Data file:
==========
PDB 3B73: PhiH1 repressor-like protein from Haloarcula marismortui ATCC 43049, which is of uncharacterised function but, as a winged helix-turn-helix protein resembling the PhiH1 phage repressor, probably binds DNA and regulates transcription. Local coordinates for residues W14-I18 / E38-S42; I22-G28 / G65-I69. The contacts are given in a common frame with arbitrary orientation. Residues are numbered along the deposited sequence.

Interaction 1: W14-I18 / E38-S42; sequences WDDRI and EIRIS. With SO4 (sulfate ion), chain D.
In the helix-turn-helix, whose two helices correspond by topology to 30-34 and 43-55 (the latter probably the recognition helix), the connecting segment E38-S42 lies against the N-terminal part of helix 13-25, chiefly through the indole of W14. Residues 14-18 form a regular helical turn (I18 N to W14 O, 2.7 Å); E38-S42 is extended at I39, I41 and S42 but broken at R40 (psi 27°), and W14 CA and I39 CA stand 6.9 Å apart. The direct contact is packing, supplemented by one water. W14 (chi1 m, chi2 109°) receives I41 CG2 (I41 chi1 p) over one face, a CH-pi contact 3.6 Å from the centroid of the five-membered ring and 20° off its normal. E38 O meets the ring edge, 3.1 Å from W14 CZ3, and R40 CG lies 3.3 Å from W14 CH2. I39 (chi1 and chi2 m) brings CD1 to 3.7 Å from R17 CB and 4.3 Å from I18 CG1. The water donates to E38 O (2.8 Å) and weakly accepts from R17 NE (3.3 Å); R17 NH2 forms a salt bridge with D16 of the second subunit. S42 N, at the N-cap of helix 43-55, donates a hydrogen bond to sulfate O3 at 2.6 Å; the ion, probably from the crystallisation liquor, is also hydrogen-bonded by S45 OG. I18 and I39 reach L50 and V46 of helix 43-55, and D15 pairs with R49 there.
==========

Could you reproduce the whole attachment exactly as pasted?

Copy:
PDB 3B73: PhiH1 repressor-like protein from Haloarcula marismortui ATCC 43049, which is of uncharacterised function but, as a winged helix-turn-helix protein resembling the PhiH1 phage repressor, probably binds DNA and regulates transcription. Local coordinates for residues W14-I18 / E38-S42; I22-G28 / G65-I69. The contacts are given in a common frame with arbitrary orientation. Residues are numbered along the deposited sequence.

Interaction 1: W14-I18 / E38-S42; sequences WDDRI and EIRIS. With SO4 (sulfate ion), chain D.
In the helix-turn-helix, whose two helices correspond by topology to 30-34 and 43-55 (the latter probably the recognition helix), the connecting segment E38-S42 lies against the N-terminal part of helix 13-25, chiefly through the indole of W14. Residues 14-18 form a regular helical turn (I18 N to W14 O, 2.7 Å); E38-S42 is extended at I39, I41 and S42 but broken at R40 (psi 27°), and W14 CA and I39 CA stand 6.9 Å apart. The direct contact is packing, supplemented by one water. W14 (chi1 m, chi2 109°) receives I41 CG2 (I41 chi1 p) over one face, a CH-pi contact 3.6 Å from the centroid of the five-membered ring and 20° off its normal. E38 O meets the ring edge, 3.1 Å from W14 CZ3, and R40 CG lies 3.3 Å from W14 CH2. I39 (chi1 and chi2 m) brings CD1 to 3.7 Å from R17 CB and 4.3 Å from I18 CG1. The water donates to E38 O (2.8 Å) and weakly accepts from R17 NE (3.3 Å); R17 NH2 forms a salt bridge with D16 of the second subunit. S42 N, at the N-cap of helix 43-55, donates a hydrogen bond to sulfate O3 at 2.6 Å; the ion, probably from the crystallisation liquor, is also hydrogen-bonded by S45 OG. I18 and I39 reach L50 and V46 of helix 43-55, and D15 pairs with R49 there.